The Pentagon says no civilians were killed in an air strike Sunday in a remote area of eastern Afghanistan, which local officials say killed 27 people who were walking to a wedding. VOA's Al Pessin reports from the Pentagon.
U.S. military officials in Kabul say they believe the air strike hit its intended target, a group of militants. Pentagon Spokesman Bryan Whitman confirmed that view.
"I can only tell you I talked to Afghanistan this morning, and they are very clear with that particular strike that they believe they struck the intended target and that there were not innocent civilians involved in that particular strike," said Whitman.
The reports of civilian casualties came from Afghan officials, who said they spoke to people in the remote area by telephone. The U.S. military says Taliban militants often pressure villagers into claiming civilian casualties after air strikes.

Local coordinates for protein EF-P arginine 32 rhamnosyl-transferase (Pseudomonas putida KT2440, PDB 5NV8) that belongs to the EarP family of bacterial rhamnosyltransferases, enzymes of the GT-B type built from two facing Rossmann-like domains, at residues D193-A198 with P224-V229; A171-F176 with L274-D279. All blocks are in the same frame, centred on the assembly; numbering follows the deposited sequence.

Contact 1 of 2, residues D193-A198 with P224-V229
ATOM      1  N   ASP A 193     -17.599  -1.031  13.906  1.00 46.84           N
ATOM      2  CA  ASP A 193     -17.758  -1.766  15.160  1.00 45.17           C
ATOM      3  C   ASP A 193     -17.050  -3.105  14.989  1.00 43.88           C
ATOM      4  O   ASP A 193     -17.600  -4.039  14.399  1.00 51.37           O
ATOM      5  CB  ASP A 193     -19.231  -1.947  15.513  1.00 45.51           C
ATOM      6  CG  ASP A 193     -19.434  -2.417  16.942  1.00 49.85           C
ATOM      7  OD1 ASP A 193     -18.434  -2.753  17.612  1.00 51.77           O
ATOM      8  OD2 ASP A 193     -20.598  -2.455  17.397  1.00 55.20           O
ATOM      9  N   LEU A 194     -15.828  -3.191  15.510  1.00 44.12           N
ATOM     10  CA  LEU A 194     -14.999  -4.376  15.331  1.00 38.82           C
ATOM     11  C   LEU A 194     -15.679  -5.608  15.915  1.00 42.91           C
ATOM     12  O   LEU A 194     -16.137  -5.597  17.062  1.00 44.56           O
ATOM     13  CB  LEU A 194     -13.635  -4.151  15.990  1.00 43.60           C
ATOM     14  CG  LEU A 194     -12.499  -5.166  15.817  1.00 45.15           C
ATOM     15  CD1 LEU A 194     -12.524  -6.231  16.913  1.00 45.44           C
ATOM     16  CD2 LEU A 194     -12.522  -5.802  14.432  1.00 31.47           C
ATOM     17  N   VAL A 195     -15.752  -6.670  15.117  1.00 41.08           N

The NATO command in Kabul is investigating the incident, along with another on Friday, also in eastern Afghanistan, in which the Nuristan provincial governor says 22 civilians were killed.
Meanwhile, a suicide bombing in Kabul killed at least 40 civilians Monday on a road in front of the Indian Embassy, just across the road from the Interior Ministry.
A U.S. embassy spokesman says such attacks demonstrate that the insurgents do not care about civilian casualties. And the Pentagon spokesman, Bryan Whitman, says the bombing also illustrates the difficulty of preventing such attacks, even in a secured area.
"Well, I think it says more about suicide bombers and people that are intent on killing themselves and innocent people," he said. "It is always hard to protect against those type of attacks."
The bombing was one of the most deadly in Kabul since the U.S.-led invasion of Afghanistan in 2001.